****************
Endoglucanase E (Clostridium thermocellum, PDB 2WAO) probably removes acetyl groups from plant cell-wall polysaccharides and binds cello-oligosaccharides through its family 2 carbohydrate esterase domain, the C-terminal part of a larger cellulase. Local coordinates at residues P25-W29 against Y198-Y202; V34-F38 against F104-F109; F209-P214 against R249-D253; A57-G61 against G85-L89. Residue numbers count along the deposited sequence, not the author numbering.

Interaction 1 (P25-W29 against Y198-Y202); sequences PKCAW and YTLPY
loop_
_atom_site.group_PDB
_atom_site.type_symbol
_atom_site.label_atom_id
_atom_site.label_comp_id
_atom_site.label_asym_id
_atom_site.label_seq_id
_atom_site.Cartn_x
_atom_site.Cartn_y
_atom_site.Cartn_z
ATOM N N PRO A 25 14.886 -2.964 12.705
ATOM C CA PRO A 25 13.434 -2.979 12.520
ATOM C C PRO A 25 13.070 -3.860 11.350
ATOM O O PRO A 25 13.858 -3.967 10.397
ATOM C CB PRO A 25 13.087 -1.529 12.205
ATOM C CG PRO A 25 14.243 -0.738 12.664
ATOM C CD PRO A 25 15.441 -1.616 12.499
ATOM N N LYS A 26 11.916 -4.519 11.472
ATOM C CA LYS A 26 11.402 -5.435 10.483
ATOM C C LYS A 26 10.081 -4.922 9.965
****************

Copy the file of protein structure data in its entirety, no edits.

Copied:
Endoglucanase E (Clostridium thermocellum, PDB 2WAO) probably removes acetyl groups from plant cell-wall polysaccharides and binds cello-oligosaccharides through its family 2 carbohydrate esterase domain, the C-terminal part of a larger cellulase. Local coordinates at residues P25-W29 against Y198-Y202; V34-F38 against F104-F109; F209-P214 against R249-D253; A57-G61 against G85-L89. Residue numbers count along the deposited sequence, not the author numbering.

Interaction 1 (P25-W29 against Y198-Y202); sequences PKCAW and YTLPY
loop_
_atom_site.group_PDB
_atom_site.type_symbol
_atom_site.label_atom_id
_atom_site.label_comp_id
_atom_site.label_asym_id
_atom_site.label_seq_id
_atom_site.Cartn_x
_atom_site.Cartn_y
_atom_site.Cartn_z
ATOM N N PRO A 25 14.886 -2.964 12.705
ATOM C CA PRO A 25 13.434 -2.979 12.520
ATOM C C PRO A 25 13.070 -3.860 11.350
ATOM O O PRO A 25 13.858 -3.967 10.397
ATOM C CB PRO A 25 13.087 -1.529 12.205
ATOM C CG PRO A 25 14.243 -0.738 12.664
ATOM C CD PRO A 25 15.441 -1.616 12.499
ATOM N N LYS A 26 11.916 -4.519 11.472
ATOM C CA LYS A 26 11.402 -5.435 10.483
ATOM C C LYS A 26 10.081 -4.922 9.965